Pax.

Mark Thomas

Anonymous 2 said...

Jan:

“Go and sin no more”

Yes, indeed, but I suspect that if you read carefully and think about the language in the documents applying Amoris Laetitia, such as the letter from the Argentine Bishops, you may well find that this language is designed to tease out and apply, in concrete situations faced by those who have divorced and remarried, exactly what it means to “sin” (due to the subjective conditions necessary for sin to be committed) as well as what it means to do so “no more” (due to other sins that could be committed as a result of living a celibate life). And in addition, of course, there are those situations where for one reason or another it has proved impossible to obtain a formal decree of annulment but the parties and the confessor consider that the substantive conditions for one may be present nevertheless.

Jan said...

Anonymous, would you apply your reasoning to those who commit murder and other sins? Again, Our Lord Himself didn't say to the woman that she might go on living a sinful life because of her personal situation.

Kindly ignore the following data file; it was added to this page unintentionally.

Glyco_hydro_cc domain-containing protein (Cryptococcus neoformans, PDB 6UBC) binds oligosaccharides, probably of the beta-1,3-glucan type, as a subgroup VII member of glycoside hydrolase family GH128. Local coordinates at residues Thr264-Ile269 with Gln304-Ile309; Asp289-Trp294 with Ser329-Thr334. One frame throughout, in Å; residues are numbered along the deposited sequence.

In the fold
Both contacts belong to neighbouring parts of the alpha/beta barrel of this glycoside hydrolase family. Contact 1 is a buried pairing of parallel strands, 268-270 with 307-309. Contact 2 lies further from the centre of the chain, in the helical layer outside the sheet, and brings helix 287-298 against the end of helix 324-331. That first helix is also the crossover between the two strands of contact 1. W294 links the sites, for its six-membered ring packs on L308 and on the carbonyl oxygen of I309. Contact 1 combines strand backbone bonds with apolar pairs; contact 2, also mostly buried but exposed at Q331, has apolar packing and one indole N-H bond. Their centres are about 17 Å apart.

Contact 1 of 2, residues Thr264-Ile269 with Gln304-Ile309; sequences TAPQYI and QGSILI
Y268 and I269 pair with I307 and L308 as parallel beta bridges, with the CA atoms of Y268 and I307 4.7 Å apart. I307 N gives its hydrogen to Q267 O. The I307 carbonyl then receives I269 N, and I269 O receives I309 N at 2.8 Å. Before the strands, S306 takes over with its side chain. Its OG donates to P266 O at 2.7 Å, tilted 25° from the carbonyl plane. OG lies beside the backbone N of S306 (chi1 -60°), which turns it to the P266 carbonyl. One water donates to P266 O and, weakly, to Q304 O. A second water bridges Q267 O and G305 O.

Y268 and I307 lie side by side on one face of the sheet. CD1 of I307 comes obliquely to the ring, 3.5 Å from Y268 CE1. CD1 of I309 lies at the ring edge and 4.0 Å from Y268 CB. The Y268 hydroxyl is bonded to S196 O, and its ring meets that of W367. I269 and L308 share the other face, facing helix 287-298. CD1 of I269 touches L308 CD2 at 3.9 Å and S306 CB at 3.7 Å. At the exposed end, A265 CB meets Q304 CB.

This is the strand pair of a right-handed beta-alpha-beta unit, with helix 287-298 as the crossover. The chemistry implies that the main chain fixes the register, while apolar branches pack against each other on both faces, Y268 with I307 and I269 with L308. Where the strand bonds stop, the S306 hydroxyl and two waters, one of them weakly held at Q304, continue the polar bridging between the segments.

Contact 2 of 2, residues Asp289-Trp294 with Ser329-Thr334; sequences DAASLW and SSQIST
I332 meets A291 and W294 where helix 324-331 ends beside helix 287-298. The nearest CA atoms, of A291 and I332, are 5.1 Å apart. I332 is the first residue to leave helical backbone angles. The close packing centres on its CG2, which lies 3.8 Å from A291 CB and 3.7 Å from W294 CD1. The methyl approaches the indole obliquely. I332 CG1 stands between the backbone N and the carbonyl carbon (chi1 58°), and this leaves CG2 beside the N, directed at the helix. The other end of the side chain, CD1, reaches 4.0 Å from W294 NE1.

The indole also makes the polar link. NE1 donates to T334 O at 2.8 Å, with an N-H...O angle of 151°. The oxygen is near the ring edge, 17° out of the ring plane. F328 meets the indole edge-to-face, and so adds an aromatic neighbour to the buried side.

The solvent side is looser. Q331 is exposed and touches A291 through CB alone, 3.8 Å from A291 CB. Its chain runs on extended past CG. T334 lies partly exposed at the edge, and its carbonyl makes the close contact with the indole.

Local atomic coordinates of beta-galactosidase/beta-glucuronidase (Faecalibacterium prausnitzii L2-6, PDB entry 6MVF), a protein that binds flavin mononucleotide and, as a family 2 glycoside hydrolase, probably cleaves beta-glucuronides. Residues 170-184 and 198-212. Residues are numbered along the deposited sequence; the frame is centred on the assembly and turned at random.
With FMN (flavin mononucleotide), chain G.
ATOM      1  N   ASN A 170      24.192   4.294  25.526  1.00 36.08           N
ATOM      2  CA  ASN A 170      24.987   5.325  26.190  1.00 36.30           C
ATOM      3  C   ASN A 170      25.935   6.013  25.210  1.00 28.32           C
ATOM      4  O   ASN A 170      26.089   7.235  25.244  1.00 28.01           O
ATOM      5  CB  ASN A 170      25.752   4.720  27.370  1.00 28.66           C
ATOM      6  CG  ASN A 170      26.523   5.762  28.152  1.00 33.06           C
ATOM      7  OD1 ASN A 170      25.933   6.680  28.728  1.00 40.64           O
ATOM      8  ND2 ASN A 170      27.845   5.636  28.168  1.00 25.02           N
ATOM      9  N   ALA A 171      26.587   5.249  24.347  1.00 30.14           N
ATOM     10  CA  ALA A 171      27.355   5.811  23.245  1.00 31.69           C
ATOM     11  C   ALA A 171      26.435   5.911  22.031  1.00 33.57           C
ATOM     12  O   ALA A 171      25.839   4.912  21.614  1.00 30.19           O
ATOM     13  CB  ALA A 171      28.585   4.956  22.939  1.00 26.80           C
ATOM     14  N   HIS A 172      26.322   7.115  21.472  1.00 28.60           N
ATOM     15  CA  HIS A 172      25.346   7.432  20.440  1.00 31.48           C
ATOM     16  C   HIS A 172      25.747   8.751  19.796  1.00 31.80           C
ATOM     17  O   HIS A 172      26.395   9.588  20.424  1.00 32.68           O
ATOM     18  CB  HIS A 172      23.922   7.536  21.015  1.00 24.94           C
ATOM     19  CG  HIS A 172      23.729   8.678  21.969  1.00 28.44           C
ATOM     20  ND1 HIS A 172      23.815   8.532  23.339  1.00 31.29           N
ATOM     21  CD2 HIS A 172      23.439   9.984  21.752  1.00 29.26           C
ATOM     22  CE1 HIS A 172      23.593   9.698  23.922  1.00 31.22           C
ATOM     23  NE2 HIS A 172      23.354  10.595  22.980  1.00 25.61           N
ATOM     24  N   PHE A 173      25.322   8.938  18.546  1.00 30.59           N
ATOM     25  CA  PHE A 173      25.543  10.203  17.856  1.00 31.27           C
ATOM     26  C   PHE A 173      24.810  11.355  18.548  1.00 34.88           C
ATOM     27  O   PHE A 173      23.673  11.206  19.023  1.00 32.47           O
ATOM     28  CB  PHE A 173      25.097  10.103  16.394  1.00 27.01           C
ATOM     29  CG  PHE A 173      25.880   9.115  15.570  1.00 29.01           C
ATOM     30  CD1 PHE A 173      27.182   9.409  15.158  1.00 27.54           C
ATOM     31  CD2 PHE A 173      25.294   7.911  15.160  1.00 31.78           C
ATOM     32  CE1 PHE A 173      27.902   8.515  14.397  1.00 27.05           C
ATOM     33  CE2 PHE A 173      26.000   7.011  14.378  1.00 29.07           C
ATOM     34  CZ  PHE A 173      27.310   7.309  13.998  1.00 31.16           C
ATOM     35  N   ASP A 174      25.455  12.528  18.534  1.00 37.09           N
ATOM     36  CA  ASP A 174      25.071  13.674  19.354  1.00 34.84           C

I have known people in the very situation you describe and they have been faithful to what their confessor said, which was to keep attending Mass - even though they could not receive communion and the situation would be rectified. On each occasion it was indeed rectified by the death of the spouse. I know that none of these people would have ever taken communion, living in a civil marriage, even if they had been told to by their confessor. In at least one case the person was told they had an open and shut case for an annulment but the bishop didn't agree and did not sign the papers to grant it. I would have to say that knowing the person, as I did, that person lived a very holy life and was stronger for it in fact and her family are some of the few practicing the Faith to this day.

Nothing is gained by watering down the Faith and the teaching of the Church - only laxness as has been proved since Vatican II.